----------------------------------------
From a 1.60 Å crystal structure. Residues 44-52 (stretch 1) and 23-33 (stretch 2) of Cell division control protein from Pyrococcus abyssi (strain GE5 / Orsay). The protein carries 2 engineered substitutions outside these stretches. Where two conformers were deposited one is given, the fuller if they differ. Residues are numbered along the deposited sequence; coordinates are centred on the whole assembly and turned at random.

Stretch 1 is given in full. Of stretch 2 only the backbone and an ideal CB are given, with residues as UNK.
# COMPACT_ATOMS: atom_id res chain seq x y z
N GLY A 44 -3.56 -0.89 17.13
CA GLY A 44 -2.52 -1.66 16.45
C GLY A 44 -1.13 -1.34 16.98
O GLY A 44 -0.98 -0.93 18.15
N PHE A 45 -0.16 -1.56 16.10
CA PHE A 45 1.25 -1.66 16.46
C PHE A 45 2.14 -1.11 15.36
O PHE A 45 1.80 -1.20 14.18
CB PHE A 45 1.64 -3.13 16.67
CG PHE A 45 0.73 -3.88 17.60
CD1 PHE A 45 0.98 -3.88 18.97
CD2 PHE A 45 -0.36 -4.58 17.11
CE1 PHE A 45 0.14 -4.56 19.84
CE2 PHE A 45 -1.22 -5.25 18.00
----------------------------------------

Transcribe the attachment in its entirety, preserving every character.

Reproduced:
From a 1.60 Å crystal structure. Residues 44-52 (stretch 1) and 23-33 (stretch 2) of Cell division control protein from Pyrococcus abyssi (strain GE5 / Orsay). The protein carries 2 engineered substitutions outside these stretches. Where two conformers were deposited one is given, the fuller if they differ. Residues are numbered along the deposited sequence; coordinates are centred on the whole assembly and turned at random.

Stretch 1 is given in full. Of stretch 2 only the backbone and an ideal CB are given, with residues as UNK.
# COMPACT_ATOMS: atom_id res chain seq x y z
N GLY A 44 -3.56 -0.89 17.13
CA GLY A 44 -2.52 -1.66 16.45
C GLY A 44 -1.13 -1.34 16.98
O GLY A 44 -0.98 -0.93 18.15
N PHE A 45 -0.16 -1.56 16.10
CA PHE A 45 1.25 -1.66 16.46
C PHE A 45 2.14 -1.11 15.36
O PHE A 45 1.80 -1.20 14.18
CB PHE A 45 1.64 -3.13 16.67
CG PHE A 45 0.73 -3.88 17.60
CD1 PHE A 45 0.98 -3.88 18.97
CD2 PHE A 45 -0.36 -4.58 17.11
CE1 PHE A 45 0.14 -4.56 19.84
CE2 PHE A 45 -1.22 -5.25 18.00